The very first patient treated with CTX001 is now at a 15-month follow-up point, and the data suggests the therapy is still efficacious with no long-term complications detected. Nine months on from treatment the first sickle cell disease patient is also displaying promising results, free of any sickle cell-related adverse events.
“In my 25 years of caring for children and young adults facing both sickle cell disease and beta thalassemia, I have seen how these diseases can adversely affect patients’ lives in very significant ways,” says Haydar Frangoul, from the Sarah Cannon Research Institute. “I am encouraged by the preliminary results, which demonstrate, in essence, a functional cure for patients with beta thalassemia and sickle cell disease.”
Genetic diseases shorten lives and represent significant drains of finances for many families. The promise of a cure has long been too much to hope for but we are likely to see sickle cell anaemia, thalassemia, cystic fibrosis and muscular dystrophy eradicated in our lifetimes.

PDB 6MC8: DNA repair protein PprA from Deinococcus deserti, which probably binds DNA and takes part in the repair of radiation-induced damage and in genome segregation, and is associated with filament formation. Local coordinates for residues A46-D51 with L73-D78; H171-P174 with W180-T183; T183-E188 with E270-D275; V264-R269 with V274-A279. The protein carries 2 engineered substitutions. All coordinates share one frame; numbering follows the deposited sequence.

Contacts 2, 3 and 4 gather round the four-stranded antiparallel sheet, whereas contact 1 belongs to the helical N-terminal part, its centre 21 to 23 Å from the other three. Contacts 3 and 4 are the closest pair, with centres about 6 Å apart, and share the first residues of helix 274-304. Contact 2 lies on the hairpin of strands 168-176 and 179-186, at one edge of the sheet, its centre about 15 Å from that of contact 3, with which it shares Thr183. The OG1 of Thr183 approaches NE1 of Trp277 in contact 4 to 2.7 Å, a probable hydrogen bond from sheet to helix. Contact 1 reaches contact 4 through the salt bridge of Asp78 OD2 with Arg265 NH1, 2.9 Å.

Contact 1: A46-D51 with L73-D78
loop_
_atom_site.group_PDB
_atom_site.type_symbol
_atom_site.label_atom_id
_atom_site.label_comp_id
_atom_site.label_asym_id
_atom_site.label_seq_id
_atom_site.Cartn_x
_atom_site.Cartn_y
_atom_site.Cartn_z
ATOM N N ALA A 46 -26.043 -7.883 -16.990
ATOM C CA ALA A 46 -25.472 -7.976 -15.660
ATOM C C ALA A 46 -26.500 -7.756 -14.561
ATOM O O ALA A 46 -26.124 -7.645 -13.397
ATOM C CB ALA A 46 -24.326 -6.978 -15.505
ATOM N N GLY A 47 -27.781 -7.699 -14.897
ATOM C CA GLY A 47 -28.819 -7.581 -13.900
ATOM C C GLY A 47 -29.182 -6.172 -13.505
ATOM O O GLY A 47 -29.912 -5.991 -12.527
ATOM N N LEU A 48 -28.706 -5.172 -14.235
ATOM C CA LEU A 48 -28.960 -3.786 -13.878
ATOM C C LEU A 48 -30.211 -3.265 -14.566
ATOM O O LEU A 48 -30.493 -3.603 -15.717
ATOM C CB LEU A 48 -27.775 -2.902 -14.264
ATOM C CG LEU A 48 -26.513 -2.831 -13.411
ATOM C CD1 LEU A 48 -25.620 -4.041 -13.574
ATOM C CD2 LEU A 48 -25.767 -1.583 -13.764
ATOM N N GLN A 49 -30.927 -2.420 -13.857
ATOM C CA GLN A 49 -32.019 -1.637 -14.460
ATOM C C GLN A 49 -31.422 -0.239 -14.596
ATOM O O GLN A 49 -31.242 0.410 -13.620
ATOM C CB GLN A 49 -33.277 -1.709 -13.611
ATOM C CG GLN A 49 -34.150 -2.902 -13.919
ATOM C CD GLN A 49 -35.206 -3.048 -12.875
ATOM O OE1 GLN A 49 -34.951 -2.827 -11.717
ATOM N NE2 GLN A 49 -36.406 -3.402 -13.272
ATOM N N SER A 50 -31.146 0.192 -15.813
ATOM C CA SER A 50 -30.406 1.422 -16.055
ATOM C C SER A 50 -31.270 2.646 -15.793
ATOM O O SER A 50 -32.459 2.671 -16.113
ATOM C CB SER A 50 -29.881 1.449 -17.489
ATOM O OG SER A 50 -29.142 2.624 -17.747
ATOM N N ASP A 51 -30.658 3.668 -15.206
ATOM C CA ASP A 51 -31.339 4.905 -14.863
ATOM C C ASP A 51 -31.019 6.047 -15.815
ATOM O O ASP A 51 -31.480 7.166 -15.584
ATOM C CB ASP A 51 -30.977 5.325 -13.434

These trials represent proof of concept results for genetic editing. The response to the coronavirus has pioneered a much faster process of drug discovery which has origins in genetic mapping and target identification. The blue-sky potential for the sector lies in the prospect of the human trials process being streamlined. That is probably too much to hope for right now but the application of genetic solutions to chronic conditions like diabetes, arthritis and maybe even Alzheimer’s represents game changing potential for the healthcare sector.
The Nasdaq Biotech Index has paused in the region of the 2015 peak over the last month. It rebounded impressively this week to test the highs and will need to sustain a move above 4300 to confirm a return to medium-term demand dominance.